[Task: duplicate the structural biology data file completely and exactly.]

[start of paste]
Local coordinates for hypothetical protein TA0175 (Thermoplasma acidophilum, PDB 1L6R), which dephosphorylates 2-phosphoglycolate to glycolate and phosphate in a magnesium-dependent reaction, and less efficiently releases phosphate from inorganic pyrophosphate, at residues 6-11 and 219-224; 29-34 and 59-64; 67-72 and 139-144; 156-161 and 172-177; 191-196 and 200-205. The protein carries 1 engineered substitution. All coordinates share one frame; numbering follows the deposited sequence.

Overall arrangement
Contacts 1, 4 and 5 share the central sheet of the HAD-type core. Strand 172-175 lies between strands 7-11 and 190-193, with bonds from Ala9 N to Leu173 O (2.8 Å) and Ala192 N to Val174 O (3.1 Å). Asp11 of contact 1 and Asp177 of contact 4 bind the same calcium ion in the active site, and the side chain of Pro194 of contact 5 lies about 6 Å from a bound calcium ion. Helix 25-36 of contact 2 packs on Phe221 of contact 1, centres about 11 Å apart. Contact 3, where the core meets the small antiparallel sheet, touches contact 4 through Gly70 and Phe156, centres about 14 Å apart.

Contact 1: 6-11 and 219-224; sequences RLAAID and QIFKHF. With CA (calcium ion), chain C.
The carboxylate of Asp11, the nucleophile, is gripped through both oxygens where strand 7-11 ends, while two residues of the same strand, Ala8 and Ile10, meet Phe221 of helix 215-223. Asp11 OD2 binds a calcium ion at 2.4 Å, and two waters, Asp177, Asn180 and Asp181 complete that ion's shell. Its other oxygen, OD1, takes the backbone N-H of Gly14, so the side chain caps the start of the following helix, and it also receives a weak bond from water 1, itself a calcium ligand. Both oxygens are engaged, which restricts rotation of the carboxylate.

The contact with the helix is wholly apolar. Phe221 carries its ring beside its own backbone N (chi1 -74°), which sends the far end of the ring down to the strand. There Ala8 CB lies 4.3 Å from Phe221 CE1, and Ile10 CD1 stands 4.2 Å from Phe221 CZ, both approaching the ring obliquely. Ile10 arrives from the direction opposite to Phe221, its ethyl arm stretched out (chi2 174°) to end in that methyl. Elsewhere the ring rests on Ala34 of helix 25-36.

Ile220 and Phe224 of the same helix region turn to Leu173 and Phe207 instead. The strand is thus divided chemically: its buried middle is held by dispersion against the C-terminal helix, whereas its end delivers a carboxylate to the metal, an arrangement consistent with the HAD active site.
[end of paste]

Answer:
Local coordinates for hypothetical protein TA0175 (Thermoplasma acidophilum, PDB 1L6R), which dephosphorylates 2-phosphoglycolate to glycolate and phosphate in a magnesium-dependent reaction, and less efficiently releases phosphate from inorganic pyrophosphate, at residues 6-11 and 219-224; 29-34 and 59-64; 67-72 and 139-144; 156-161 and 172-177; 191-196 and 200-205. The protein carries 1 engineered substitution. All coordinates share one frame; numbering follows the deposited sequence.

Overall arrangement
Contacts 1, 4 and 5 share the central sheet of the HAD-type core. Strand 172-175 lies between strands 7-11 and 190-193, with bonds from Ala9 N to Leu173 O (2.8 Å) and Ala192 N to Val174 O (3.1 Å). Asp11 of contact 1 and Asp177 of contact 4 bind the same calcium ion in the active site, and the side chain of Pro194 of contact 5 lies about 6 Å from a bound calcium ion. Helix 25-36 of contact 2 packs on Phe221 of contact 1, centres about 11 Å apart. Contact 3, where the core meets the small antiparallel sheet, touches contact 4 through Gly70 and Phe156, centres about 14 Å apart.

Contact 1: 6-11 and 219-224; sequences RLAAID and QIFKHF. With CA (calcium ion), chain C.
The carboxylate of Asp11, the nucleophile, is gripped through both oxygens where strand 7-11 ends, while two residues of the same strand, Ala8 and Ile10, meet Phe221 of helix 215-223. Asp11 OD2 binds a calcium ion at 2.4 Å, and two waters, Asp177, Asn180 and Asp181 complete that ion's shell. Its other oxygen, OD1, takes the backbone N-H of Gly14, so the side chain caps the start of the following helix, and it also receives a weak bond from water 1, itself a calcium ligand. Both oxygens are engaged, which restricts rotation of the carboxylate.

The contact with the helix is wholly apolar. Phe221 carries its ring beside its own backbone N (chi1 -74°), which sends the far end of the ring down to the strand. There Ala8 CB lies 4.3 Å from Phe221 CE1, and Ile10 CD1 stands 4.2 Å from Phe221 CZ, both approaching the ring obliquely. Ile10 arrives from the direction opposite to Phe221, its ethyl arm stretched out (chi2 174°) to end in that methyl. Elsewhere the ring rests on Ala34 of helix 25-36.

Ile220 and Phe224 of the same helix region turn to Leu173 and Phe207 instead. The strand is thus divided chemically: its buried middle is held by dispersion against the C-terminal helix, whereas its end delivers a carboxylate to the metal, an arrangement consistent with the HAD active site.